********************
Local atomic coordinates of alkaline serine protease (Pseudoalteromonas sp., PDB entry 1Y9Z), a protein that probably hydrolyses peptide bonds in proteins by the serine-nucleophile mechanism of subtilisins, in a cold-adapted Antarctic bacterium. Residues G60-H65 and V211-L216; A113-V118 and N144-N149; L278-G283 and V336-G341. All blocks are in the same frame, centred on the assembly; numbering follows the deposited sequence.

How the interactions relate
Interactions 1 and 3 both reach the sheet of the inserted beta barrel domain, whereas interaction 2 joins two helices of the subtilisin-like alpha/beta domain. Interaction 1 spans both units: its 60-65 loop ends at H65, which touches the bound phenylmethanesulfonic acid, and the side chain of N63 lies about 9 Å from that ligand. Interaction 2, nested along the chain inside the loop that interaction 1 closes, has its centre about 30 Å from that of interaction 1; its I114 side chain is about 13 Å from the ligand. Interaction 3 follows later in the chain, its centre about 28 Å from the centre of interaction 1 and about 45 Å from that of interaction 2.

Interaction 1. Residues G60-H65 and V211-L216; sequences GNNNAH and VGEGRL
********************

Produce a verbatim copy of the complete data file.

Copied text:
Local atomic coordinates of alkaline serine protease (Pseudoalteromonas sp., PDB entry 1Y9Z), a protein that probably hydrolyses peptide bonds in proteins by the serine-nucleophile mechanism of subtilisins, in a cold-adapted Antarctic bacterium. Residues G60-H65 and V211-L216; A113-V118 and N144-N149; L278-G283 and V336-G341. All blocks are in the same frame, centred on the assembly; numbering follows the deposited sequence.

How the interactions relate
Interactions 1 and 3 both reach the sheet of the inserted beta barrel domain, whereas interaction 2 joins two helices of the subtilisin-like alpha/beta domain. Interaction 1 spans both units: its 60-65 loop ends at H65, which touches the bound phenylmethanesulfonic acid, and the side chain of N63 lies about 9 Å from that ligand. Interaction 2, nested along the chain inside the loop that interaction 1 closes, has its centre about 30 Å from that of interaction 1; its I114 side chain is about 13 Å from the ligand. Interaction 3 follows later in the chain, its centre about 28 Å from the centre of interaction 1 and about 45 Å from that of interaction 2.

Interaction 1. Residues G60-H65 and V211-L216; sequences GNNNAH and VGEGRL